President Mursi voices concern over Ethiopia dam

12 June 2013

Egyptian leader Mursi says the country’s water security cannot be violated  

Egyptian president Mohamed Mursi has voiced concerns about Ethiopia’s multibillion-dollar new dam and its effect on the flow of the Nile River into Egypt.

At the end of May, Ethiopia started diverting the Blue Nile, a tributary of the Nile, to make way for the construction of the Grand Ethiopian Renaissance Dam. Once complete, the dam is expected to provide 6,000MW of power.

In a televised speech, Mursi said that “Egypt’s water security cannot be violated at all”.

He said Egypt was pursuing all political and diplomatic solutions with Ethiopia, but confirmed that “all options are open”.

At the end of May, members of the Egyptian government were accidently overheard during a live TV broadcast proposing potential military action over the dam.

This led to the Ethiopian Foreign Affairs Ministry issuing a statement saying the comments had been “unhelpful” and condemning the “disturbing propaganda” of some Egyptian politicians trying to encourage violence in relation to the diversion of the river.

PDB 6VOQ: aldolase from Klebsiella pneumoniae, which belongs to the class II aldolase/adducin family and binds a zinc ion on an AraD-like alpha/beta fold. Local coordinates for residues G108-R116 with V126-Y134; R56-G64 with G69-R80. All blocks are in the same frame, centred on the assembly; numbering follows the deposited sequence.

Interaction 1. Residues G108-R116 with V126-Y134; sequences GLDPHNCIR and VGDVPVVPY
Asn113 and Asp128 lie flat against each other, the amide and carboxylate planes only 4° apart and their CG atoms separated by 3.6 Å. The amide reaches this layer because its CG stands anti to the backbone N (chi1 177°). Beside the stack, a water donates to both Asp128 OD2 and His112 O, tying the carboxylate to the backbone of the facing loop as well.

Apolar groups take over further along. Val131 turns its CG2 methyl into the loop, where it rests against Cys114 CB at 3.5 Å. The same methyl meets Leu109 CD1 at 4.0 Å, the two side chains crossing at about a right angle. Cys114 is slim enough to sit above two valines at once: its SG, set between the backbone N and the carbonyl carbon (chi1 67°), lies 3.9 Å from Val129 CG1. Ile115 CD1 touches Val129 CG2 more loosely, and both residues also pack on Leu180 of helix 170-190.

In early June, Egypt Foreign Minister Mohammed Amr said diplomatic talks between Egypt, Ethiopia and Sudan would continue regarding studies into the impact of the dam construction on the volume and quality of water coming into Sudan and Egypt.

He stated that Egypt’s water security cannot be “overstepped or infringed”.

Some analysts say Mursi’s speeches about the dam are an attempt to unite the Egyptian population and distract from the current government’s economic and political failings.

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